The Other Boleyn Girl

Most people know (or at least I hope they do; I consider it essential knowledge!) that Anne Boleyn was Henry VIII’s second wife and the mother of Elizabeth 1.  What many don’t know is that she had a sister, and before Anne was in Henry’s life, Anne’s sister Mary was the one in the spotlight and in Henry’s bed as his mistress.

Philippa Gregory’s The Other Boleyn Girl  tells the story of the Boleyn children–Anne, Mary and George–from 1521 until Anne’s execution in 1536 from Mary’s point of view.  Mary, though only 14, is already married when the novel opens but is forced to bow to her family’s ambition and begin an affair with the king when she catches his eye.  Anne, recently returned from France, does not like having to subordinate herself neither to her family’s ambition nor to her sister’s elevated status.  However, soon Anne catches the king’s eye, and the sisters’ roles are reversed as it is Mary who must now do what she can in support of Anne’s time in the spotlight.

I really liked this book.  It was a bit sensational in parts and incorporated some of the urban legends about Anne Boleyn (incest, witchcraft, etc.) and wasn’t completely faithful to history (e.g. Anne is the older sister in the book, but she was thought to be the younger in reality).  However, Gregory is a professor, and her command of the history and details of the period is very good and lends credibility to the novel that it may not otherwise have had.  Despite the sensationalism and occasional deliberate inaccuracies, I believe that Gregory has told the emotional truth of those events. 

Very little is known of Mary Boleyn, so Gregory had a bit of a blank canvas with her, but the character’s thoughts and motivations were very real.  She was by turns naive, stupid, and jealous, but I like that she rejected the poisonous court in order to take control of her life and finally carve out a life of her own after being her family’s pawn for so long.  I had always had a bit of a soft spot for Anne Boleyn because she is the mother of Elizabeth I, my favorite and the best monarch ever, but the way she was portrayed in the book made me dislike her a much of the time.  Even though I disliked her, I felt sorry for her.  It can’t have been easy to be a clever, educated woman in Tudor times when women were perceived as nothing more than possessions.  She was ambitious personally, yet she was also forced to be ambitious by her family.  It seemed like she was caught and as much of a victim as Mary was.  In some ways, I feel like she had to make the best of a bad situation, and she did, all the way to the throne of England. Gregory’s characterization of Anne was great.  In lesser hands, Anne could have come off as only a hateful schemer or a seductress, but Gregory made you feel sympathy for her.  Event when she was at her most awful, a shred of vulnerability would come through.  I also liked how the theme of the title was present throughout the book.  At various points both Mary and Anne were known simply as “the other Boleyn girl, ” an epithet that neither wanted.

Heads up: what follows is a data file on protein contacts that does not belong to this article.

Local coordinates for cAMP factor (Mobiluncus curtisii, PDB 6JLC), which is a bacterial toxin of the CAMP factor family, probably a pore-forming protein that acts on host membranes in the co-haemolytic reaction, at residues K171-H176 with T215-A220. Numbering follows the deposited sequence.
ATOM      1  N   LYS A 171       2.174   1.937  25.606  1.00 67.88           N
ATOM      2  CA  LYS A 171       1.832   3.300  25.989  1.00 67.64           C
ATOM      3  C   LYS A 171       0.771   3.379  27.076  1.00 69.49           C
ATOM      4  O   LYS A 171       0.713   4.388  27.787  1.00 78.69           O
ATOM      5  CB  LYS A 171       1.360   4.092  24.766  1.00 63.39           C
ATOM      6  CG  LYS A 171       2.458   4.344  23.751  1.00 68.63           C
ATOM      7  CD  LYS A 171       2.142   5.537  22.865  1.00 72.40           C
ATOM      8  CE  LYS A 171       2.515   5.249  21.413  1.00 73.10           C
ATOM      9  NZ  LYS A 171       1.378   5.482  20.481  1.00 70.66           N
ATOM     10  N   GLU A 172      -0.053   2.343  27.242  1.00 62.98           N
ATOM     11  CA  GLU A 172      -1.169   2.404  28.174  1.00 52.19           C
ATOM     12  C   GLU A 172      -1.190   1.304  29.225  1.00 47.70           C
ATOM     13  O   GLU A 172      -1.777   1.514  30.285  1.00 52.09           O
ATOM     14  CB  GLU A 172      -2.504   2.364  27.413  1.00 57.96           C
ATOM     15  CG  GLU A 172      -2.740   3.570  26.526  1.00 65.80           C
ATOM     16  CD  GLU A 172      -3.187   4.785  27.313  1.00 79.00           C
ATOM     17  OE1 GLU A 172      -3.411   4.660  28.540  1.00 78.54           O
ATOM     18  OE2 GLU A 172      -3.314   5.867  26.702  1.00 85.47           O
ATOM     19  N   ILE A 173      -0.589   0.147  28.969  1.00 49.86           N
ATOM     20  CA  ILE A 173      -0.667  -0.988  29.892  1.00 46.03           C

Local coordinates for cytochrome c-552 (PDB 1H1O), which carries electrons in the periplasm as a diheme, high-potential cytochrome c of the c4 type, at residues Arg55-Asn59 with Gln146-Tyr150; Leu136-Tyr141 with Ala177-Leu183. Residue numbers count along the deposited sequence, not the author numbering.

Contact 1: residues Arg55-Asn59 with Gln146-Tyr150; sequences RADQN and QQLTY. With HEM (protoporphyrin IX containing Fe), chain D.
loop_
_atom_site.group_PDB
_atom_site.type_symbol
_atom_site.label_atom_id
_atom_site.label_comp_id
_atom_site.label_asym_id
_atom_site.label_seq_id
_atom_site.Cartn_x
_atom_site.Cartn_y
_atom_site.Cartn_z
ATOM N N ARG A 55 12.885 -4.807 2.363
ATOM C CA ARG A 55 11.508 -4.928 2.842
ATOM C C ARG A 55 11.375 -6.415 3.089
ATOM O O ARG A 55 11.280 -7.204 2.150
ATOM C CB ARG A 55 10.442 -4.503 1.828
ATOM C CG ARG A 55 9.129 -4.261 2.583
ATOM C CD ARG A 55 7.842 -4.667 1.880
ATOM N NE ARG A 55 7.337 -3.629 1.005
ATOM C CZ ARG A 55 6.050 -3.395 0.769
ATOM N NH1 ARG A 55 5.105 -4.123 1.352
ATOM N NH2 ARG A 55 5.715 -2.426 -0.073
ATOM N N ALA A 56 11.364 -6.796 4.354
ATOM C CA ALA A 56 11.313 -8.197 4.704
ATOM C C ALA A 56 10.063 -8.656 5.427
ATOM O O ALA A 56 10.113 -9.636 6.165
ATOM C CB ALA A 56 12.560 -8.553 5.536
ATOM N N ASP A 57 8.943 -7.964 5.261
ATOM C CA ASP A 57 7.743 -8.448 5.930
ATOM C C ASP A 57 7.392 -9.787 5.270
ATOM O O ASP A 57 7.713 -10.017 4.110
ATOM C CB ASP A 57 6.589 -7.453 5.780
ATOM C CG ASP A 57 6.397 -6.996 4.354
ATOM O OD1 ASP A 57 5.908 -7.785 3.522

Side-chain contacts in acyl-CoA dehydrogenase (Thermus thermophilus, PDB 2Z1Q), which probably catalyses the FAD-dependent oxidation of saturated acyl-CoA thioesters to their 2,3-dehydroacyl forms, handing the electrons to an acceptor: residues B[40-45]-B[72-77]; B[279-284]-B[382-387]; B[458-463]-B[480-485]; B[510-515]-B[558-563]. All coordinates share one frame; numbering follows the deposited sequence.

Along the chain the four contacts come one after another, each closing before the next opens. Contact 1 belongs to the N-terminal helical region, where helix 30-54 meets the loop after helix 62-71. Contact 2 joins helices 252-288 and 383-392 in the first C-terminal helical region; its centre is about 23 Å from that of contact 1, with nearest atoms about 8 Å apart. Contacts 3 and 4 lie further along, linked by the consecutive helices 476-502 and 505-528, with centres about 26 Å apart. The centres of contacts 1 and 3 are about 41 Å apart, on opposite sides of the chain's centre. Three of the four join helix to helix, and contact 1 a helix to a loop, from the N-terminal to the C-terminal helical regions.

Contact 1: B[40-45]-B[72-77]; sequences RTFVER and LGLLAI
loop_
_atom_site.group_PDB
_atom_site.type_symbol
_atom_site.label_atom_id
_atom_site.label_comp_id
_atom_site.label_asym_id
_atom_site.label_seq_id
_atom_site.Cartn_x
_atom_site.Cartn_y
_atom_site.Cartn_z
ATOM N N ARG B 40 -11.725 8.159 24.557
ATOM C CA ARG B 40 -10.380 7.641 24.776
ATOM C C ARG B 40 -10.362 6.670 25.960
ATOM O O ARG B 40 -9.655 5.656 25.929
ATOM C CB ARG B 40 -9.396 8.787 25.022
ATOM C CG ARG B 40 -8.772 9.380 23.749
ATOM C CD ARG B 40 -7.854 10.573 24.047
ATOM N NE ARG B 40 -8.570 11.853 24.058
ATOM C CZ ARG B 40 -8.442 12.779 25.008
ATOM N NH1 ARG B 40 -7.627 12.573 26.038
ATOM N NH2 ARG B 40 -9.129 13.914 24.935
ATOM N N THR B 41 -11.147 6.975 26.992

Anne’s story is the classic Icarus myth: she flew too high, too close to the sun and it burnt her, ultimately killing her. There’s also a bit of Phaeton’s hubris mixed in since she thought she could control the king, her family and her own destiny, but her ambition literally killed her. It’s interesting to juxtapose her fate with Mary’s, the sister who ultimate rejected ambition.

Good book.  I’m still thinking about over a week after I finished it.

Other recommendations: 


2 Responses to The Other Boleyn Girl

  1. queensmartass says:

    Eek! Respectfully, I really urge you to do some research on both Henry VIII’s court and the Howard and Boleyn families. While the book was great fun to read, it was a VERY poor example of an attempt to tell this story.
    Mary Boleyn was nothing like she was portrayed in this book. NOTHING. How do we know? We know from contemporary descriptions of her, perhaps the most famous being King Francois’ declaration that she she was a hackney he rode many times, as had many others.
    The nauseating butchery of Anne Boleyn was just yet another of the many reasons most people who know anything about that era loathed this book intensely. Artistic license is one thing; what Gregory did to the Boleyn family is almost as disgusting as what Great Harry did to them.
    Gregory is a more than competent writer; she has the potential to be great, but needs to bone up on her research and stop insisting that her fictionalised accounts can stand up against historical scrutiny.
    You write an excellent review by the way; are you looking forward to The Other Queen?

  2. bibliophylia says:

    Queensmartass (awesome name BTW), you correctly point out that Gregory’s novel was in no way, shape or form historically accurate, and I apologize if my review wasn’t emphatic enough on that point. I have read lots of historically reputable non-fiction on that time, rest assured! What I admired about Gregory’s book was being able to put a “why” to the “what” even if the “why” wasn’t historically accurate. It was a fun book to read, and I have a soft spot for Anne. In many ways, I think her story is a very modern one.

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